A straightforward graph illustrating the impedance of the capacitor model unveils a distinctive behavior pattern. At lower frequencies, the capacitor value predominantly dictates the behavior, shifting to the dominance of Equivalent Series Inductance (ESL) at higher frequencies, and transitioning to the reign of Equivalent Series Resistance (ESR) near the resonant frequency of C and ESL values (refer to figure 4). While the conversation earlier touched upon the requisite capacitance value, it becomes evident from scrutinizing the impedance graph that ESL and ESR play pivotal roles in determining the efficacy of capacitance at higher frequencies.

Inherent to their design, electrolytic capacitors exhibit higher ESL and ESR values, while tantalum capacitors manifest lower values of ESL and ESR. Ceramic capacitors, in turn, boast the lowest values of ESL and ESR. Strategically placing capacitors in parallel proves beneficial in augmenting the C value and mitigating ESL and ESR. The utilization of capacitors employing distinct construction technologies, when amalgamated in parallel, not only diminishes impedance but also diffuses the impedance effects across a broader frequency spectrum.

**Fig.5** – Impedance vs frequency of different parallel capacitors and similar parallel capacitors

The strategic amalgamation of smaller-value ceramic capacitors in parallel with larger-value electrolytic capacitors proves efficacious in addressing distinct energy and frequency challenges. Electrolytic capacitors effectively tackle higher energy and lower frequency concerns, while ceramic capacitors come into play for managing higher frequency transients. The ceramic capacitors, owing to the lower energy in transients at higher frequencies, can possess significantly smaller values compared to their electrolytic counterparts.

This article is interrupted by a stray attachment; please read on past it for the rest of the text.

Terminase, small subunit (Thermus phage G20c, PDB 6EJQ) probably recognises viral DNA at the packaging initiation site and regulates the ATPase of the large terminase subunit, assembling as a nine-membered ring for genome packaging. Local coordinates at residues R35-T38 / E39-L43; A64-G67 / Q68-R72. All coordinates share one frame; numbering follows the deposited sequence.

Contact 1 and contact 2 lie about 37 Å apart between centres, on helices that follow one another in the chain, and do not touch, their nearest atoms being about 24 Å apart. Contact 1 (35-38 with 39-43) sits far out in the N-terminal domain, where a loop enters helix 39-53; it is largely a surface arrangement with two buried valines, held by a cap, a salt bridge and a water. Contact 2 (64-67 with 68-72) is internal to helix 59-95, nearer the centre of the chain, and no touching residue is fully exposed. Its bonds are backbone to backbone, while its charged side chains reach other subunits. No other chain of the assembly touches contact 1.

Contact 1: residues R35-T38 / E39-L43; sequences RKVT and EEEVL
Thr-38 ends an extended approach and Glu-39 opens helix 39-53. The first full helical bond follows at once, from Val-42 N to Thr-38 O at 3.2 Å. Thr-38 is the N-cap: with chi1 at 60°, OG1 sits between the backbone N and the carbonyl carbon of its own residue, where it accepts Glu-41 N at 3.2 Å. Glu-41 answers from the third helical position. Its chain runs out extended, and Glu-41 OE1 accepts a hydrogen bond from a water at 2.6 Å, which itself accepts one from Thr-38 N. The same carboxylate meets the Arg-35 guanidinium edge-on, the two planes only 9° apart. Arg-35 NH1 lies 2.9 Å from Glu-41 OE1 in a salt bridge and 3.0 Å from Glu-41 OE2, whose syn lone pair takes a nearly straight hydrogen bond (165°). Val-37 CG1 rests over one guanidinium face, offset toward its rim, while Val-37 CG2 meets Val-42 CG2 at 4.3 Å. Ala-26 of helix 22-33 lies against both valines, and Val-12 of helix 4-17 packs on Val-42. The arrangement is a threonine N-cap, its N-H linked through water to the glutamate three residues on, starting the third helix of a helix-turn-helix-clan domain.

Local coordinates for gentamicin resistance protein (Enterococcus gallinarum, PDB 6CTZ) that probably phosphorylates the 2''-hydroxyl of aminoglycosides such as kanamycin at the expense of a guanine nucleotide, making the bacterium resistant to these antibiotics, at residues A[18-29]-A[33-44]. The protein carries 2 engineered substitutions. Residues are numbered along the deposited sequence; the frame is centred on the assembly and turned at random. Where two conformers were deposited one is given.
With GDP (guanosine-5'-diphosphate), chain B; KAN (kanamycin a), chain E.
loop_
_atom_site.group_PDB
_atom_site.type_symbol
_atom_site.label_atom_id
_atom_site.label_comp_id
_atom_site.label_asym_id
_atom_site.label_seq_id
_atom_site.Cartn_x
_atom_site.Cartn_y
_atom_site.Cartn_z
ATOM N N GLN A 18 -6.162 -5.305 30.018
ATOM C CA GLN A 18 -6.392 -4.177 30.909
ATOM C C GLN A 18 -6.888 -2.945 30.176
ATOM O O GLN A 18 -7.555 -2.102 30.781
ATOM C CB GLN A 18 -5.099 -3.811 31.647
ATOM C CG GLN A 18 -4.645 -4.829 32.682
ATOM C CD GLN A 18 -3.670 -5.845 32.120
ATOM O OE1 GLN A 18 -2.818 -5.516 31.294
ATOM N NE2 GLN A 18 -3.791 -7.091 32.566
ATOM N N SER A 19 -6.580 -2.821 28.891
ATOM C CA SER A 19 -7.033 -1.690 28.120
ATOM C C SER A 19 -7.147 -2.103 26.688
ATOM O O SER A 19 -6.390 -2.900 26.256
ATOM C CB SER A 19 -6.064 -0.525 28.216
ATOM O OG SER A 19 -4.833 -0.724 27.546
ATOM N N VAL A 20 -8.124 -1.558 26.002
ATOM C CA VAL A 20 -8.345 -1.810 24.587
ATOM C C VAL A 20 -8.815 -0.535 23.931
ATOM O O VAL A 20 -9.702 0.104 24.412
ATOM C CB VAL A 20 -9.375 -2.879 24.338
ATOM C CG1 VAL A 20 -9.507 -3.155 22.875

Building on our discourse, it is now apparent that capacitors are commonly deployed across power supply terminals at the load to alleviate voltage excursions induced by load current transients and the finite bandwidth response of the power supply. The choice of capacitor, both in terms of value and type, hinges on factors such as the power supply bandwidth, the magnitude of load transients, the frequency components of these transients, and the permissible level of voltage excursion triggered by load transients. For further insights and assistance on these matters, reaching out to the technical support team at power supply vendors like Alexander Electric is recommended.